Until recently, I had only known of Thomas Carlyle as a writer, mightily significant in the 19th century, but somehow superannuated by the time I heard of him. However, recently I learnt that he is responsible for that famous English mis-definition:
which he gave us while translating the Eléments de géométrie of Legendre. The great French mathematician actually wrote
where chemin means path, not distance. Path is often denoted by the letter s, and in a relative sort of way this comes out as
once you are into Minkowskian spacetime.
However, today I found myself again thinking that "the longest distance between two points is a path at Reading University", as I tried to trundle a trolley of this type between the back of Physics and the back of Chemistry (neighbouring departments) . The operation took a good part of half-an-hour, because architects and landscape designers had been at work, and there was only one very roundabout path I could take without excessively jarring the stuff I had on the trolley.
But architects have caused much more trouble than that. Social housing in Britain from the 1960s was much inflenced by the ideas of Ernő Goldfinger(after whom the Bond villain was named). He it was who introduced tower blocks to this country, and this was followed by designs in which whole estates were connected by flying walkways and alleys in which malevolent characters could lurk. Recently, on a programme about a crime audit in Oxford, it was stated that redesign of estates in a much less "architectural" but more user-friendly style has greatly reduced antisocial behaviour.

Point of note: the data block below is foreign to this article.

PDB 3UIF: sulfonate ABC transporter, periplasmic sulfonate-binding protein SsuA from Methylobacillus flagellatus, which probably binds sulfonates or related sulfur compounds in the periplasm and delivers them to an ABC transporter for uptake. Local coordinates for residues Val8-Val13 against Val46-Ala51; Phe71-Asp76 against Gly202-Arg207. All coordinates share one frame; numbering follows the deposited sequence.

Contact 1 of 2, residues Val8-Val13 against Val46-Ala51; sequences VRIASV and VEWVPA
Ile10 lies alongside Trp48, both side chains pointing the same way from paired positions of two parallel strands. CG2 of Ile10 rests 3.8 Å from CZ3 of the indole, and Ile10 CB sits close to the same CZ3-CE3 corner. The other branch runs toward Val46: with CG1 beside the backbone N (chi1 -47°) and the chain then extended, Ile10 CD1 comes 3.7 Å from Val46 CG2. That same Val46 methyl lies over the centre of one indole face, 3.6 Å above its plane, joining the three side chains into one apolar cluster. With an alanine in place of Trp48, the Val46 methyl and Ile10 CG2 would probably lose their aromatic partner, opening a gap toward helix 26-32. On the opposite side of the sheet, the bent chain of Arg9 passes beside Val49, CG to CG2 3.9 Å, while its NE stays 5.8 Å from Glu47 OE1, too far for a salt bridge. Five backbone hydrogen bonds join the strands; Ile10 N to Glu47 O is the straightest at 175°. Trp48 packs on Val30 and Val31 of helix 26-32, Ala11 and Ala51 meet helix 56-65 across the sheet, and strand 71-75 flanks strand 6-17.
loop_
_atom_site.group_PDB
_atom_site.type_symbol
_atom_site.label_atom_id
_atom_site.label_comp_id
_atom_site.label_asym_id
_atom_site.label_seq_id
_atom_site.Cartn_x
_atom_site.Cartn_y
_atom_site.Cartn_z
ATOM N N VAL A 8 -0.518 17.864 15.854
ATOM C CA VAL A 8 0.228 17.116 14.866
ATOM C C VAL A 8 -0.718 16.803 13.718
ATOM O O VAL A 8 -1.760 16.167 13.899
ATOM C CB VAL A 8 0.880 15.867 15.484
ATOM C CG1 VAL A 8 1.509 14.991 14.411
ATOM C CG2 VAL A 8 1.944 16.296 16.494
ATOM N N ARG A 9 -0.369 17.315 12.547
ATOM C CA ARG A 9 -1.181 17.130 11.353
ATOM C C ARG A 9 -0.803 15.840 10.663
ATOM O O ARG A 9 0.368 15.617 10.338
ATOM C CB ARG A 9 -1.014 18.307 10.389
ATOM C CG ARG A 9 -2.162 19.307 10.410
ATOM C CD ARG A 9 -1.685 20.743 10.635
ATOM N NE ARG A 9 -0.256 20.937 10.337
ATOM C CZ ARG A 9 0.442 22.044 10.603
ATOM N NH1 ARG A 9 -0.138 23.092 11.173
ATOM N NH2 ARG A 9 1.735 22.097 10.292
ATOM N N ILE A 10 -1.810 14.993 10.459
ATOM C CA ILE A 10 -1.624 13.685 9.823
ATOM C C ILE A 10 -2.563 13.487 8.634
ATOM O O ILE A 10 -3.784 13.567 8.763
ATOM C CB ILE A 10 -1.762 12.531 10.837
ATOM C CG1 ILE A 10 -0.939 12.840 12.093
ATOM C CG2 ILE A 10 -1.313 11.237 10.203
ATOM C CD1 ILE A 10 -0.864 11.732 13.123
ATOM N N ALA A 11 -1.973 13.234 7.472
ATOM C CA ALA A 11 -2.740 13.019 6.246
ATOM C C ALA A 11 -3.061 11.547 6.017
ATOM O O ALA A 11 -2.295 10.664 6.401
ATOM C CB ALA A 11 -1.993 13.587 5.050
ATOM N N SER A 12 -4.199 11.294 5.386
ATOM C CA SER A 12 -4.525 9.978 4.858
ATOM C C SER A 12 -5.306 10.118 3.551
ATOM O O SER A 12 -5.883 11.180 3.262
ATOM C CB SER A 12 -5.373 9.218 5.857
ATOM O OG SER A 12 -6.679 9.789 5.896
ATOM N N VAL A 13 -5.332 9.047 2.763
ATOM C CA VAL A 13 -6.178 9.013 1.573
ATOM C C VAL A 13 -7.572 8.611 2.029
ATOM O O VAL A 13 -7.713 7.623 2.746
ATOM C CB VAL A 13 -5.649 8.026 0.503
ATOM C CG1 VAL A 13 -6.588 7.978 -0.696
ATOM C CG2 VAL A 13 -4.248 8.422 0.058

Back to Carlyle. Ref  quotes from the Encylopaedia Britannica:
Though incapable of lying, Carlyle was completely unreliable as an observer, since he invariably saw what he had decided in advance that he ought to see.
Not only him, methinks.
Biographies of Carlyle:
 http://en.wikipedia.org/wiki/Thomas_Carlylemostly literary.
 http://www-groups.dcs.st-and.ac.uk/~history/Biographies/Carlyle.htmlwith more emphasis on his mathematical career.